The Tennessee Bureau of Investigation had through the years sent a number of cases involving "presumed human hair samples" to the FBI for examination, said spokesman Josh DeVine. The TBI did none of that work itself.

Several years ago, as a result of the hair fiber review, the FBI began asking the TBI about those cases. The TBI in turn identified prosecutors in Tennessee who oversaw such cases.

"We have since communicated with the local law enforcement agencies involved in cases that required FBI analysis of hair and encouraged them to communicate directly with the FBI about the case disposition and any issues that may have since resulted," DeVine said in an email to 10News.

The Knox County District Attorney General's Office got about 10 inquiries from the DOJ and the FBI, according to prosecutor Kyle Hixson.

The DA's office found no instance in which its use of the evidence had a "material effect" on a case, Hixson said.

"What we found in a lot of them was we didn't even use the hair fiber analysis," he told 10News. "It may have been conducted but was not used."

Still, the prosecution has forwarded what it knows to the defendants' last known attorneys, Hixson said.

The feds, NACDL and Innocence Project participants continue to cooperate.

When the government becomes aware of old cases that involved microscopic hair fiber analysis, it forwards them to Innocence Project participants across the country.

Johnson, along with lawyer Kenneth Irvine, founded the Tennessee Innocence Project chapter more than 15 years ago.

Johnson is a UT College of Law graduate who now teaches at the school while also practicing law with the Ritchie, Dillard, Davies, and Johnson law firm in downtown Knoxville.


So far about 20 Tennessee cases have been identified in which microscopic hair fiber testimony by the FBI played a part in an inmate's conviction, according to Johnson.

The attorney said he could not discuss specifics about the cases or inmates.

It has fallen to his students to work the cases and track down the old hair evidence. It'll likely take many more months, if not years, to see real progress.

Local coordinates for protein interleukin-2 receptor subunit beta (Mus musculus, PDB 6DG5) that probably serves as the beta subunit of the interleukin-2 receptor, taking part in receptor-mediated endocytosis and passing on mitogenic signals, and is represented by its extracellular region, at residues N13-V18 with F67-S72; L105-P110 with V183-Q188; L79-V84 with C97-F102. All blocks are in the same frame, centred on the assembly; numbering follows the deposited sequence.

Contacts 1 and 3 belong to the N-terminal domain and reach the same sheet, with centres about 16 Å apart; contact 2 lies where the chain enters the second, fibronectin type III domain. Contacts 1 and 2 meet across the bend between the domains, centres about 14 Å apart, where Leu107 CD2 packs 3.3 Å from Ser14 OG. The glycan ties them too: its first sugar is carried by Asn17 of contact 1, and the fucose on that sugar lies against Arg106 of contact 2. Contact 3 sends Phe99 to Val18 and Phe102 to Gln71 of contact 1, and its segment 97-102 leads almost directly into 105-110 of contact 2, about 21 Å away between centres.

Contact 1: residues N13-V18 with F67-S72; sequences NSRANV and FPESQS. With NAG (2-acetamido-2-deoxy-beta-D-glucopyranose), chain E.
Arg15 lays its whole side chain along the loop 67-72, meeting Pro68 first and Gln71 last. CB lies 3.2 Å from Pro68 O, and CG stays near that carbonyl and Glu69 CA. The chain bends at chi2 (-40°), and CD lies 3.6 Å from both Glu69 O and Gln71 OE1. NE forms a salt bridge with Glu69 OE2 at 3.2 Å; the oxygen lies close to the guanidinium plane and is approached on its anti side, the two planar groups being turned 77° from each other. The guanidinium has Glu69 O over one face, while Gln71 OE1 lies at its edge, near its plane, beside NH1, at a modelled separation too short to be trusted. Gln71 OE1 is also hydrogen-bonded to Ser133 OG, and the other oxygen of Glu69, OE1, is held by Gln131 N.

Like the lawyers they will some day be, the law students view the inmates as their clients.

They've discovered a troubling fact across the state: There's no standard way to keep evidence from old criminal cases.

Some counties leave it up to the clerk's office to store the evidence. Some DAs keep it; some law enforcement agencies keep it.

Johnson compares it to a scavenger hunt: Who has the evidence?

"Each local jurisdiction has a slightly different way of preserving evidence – and oftentimes not preserving evidence," law student Marshall Jensen told 10News. "A lot of it is going from the county clerk’s office to the sheriffs’ office to the police department trying to figure out what happened to evidence.

"And oftentimes evidence has been lost . It's been moved to various county offices over the course of years and you’ll pick up a hint at one office and follow that out until you find a conclusion and hopefully at the end of it find the evidence that you’re looking for. But a lot of it is chasing down leads and dead ends."

Christy Smith said the students ended up - willingly - investing "a lot of emotional energy and sleepless nights" on their clients' cases.

It's hard not to be hopeful about a specific case, said law student Tyler Caviness. But because so much time has passed since the inmate's trial, the students also have to be realistic about the chances of finding old evidence, he said.

The students are very aware that the success of the effort - an inmate's chance at freedom and exoneration - rests with them, Johnson said.

"It’s a tremendous burden but it’s a burden that we gladly accept," he said. "Part of being a lawyer is having a commitment to public service and having a commitment to our system of justice."

Law student Ronald Coleman said the students view it as an honor and a privilege to be involved in the project.

"We’re passionate about it and we’re willing to put in that time and effort to represent these people and to hunt down any potential leads," he said. "And even if we get disappointed , we know that there is a light. There’s going to be something - and I think that’s what motivates us in spite of all that."